Binary Operation & Binary Structure: Standard Sets in Abstract Algebra

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  • 0:03 Binary Operations
  • 0:32 Sets
  • 1:29 Addition, Subtraction, Other
  • 2:32 Classifying Binary Operations
  • 3:45 Binary Structure
  • 5:00 Lesson Summary
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Lesson Transcript
Instructor: Michael Gundlach
In mathematics, we like to combine things together in different ways to try to figure out what they make. We use binary operations to combine things together, and understanding such operations is vital in the study of abstract algebra.

Binary Operations

Do you remember having to memorize times tables and division facts in grade school? What about learning how to solve one-, two-, and three-digit addition and subtraction equations and doing endless amounts of practice problems? The study of the four basic operations - addition, subtraction, multiplication, and division - are examples of binary operations, and the study of binary operations forms the foundation upon which abstract algebra is built. So, what is a binary operation?


In order to formally define a binary operation, we need to first talk about sets. A set is a collection of objects, where the objects are in no particular order and there are no repeats. Think of a set as a mathematical box; stuff is just thrown in the box in no particular order, but we can describe what's in it. We usually denote sets with capital letters, such as S. Throughout this lesson, we'll often use S to denote an arbitrary set. We often call the things in the box elements, which could include numbers, words, functions, or even cats, if we wanted to get really crazy.

A binary operation takes two elements of a set S and spits out a third element, also from the set S. Think of a binary operation as a mathematical machine that takes two inputs and produces one output. The inputs and outputs are always from the same set S. In general, the order of the input matters: let's look at some examples of binary operations.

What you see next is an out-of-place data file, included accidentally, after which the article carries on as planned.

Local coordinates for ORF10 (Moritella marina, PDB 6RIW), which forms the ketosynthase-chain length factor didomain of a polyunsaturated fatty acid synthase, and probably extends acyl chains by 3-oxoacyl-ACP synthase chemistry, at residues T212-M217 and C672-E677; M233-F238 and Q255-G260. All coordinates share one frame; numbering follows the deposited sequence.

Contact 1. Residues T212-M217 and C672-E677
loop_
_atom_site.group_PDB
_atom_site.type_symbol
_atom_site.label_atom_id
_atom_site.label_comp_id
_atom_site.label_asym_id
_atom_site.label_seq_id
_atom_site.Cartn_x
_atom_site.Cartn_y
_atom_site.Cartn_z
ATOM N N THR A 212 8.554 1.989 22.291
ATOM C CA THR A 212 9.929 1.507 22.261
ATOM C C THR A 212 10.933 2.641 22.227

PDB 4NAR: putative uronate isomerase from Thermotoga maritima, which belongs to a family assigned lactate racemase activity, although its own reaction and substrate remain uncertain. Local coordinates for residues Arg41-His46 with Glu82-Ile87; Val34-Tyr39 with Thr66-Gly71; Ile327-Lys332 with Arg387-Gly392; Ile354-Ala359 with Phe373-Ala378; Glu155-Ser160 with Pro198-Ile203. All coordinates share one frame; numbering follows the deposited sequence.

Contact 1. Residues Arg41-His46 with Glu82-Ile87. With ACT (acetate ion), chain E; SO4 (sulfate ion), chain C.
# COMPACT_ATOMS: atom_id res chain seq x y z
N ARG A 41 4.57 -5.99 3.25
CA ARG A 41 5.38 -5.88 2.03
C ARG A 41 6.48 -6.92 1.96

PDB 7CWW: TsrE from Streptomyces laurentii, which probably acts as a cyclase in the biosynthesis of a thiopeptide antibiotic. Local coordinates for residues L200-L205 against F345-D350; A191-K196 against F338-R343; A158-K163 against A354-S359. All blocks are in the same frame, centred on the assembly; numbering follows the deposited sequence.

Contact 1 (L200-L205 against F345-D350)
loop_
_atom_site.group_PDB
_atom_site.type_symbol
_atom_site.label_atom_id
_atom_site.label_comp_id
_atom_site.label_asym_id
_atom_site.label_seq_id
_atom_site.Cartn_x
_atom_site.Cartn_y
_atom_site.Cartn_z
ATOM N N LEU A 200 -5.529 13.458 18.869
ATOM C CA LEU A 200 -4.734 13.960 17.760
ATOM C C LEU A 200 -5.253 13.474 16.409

Addition, Subtraction, Other

Consider the binary operations of addition and subtraction, the first ones we learn in grade school. When we use the binary operation of addition, we can take two whole numbers, like 1 and 2, and add them, like so: 1 + 2 = 3. In this example, 1 is the first input, 2 the second input, and 3 the output. Similarly, we can subtract: 2 - 1 = 1; in this example, 2 is the first input, 1 the second input, and 1 the output.

Other Binary Operations

Multiplication and division are also binary operations. If you've ever worked with matrices, matrix addition and multiplication are further examples of binary operations. Function composition is another example that is studied extensively in abstract algebra.

We can also come up with our own binary operations by combining known operations. For example, we could define a binary operation ♦ by defining ab = a ÷ 3 + 2b − 25, one of many possible operations.

Classifying Binary Operations

Since there are so many binary operations, many of which can be rather nasty looking, like the diamond we defined above, we like to classify them according to their properties, specifically commutative and associative operations. When talking about these operations, we'll use an asterisk (∗) to represent any arbitrary binary operation, just as variables are often used to represent arbitrary numbers.

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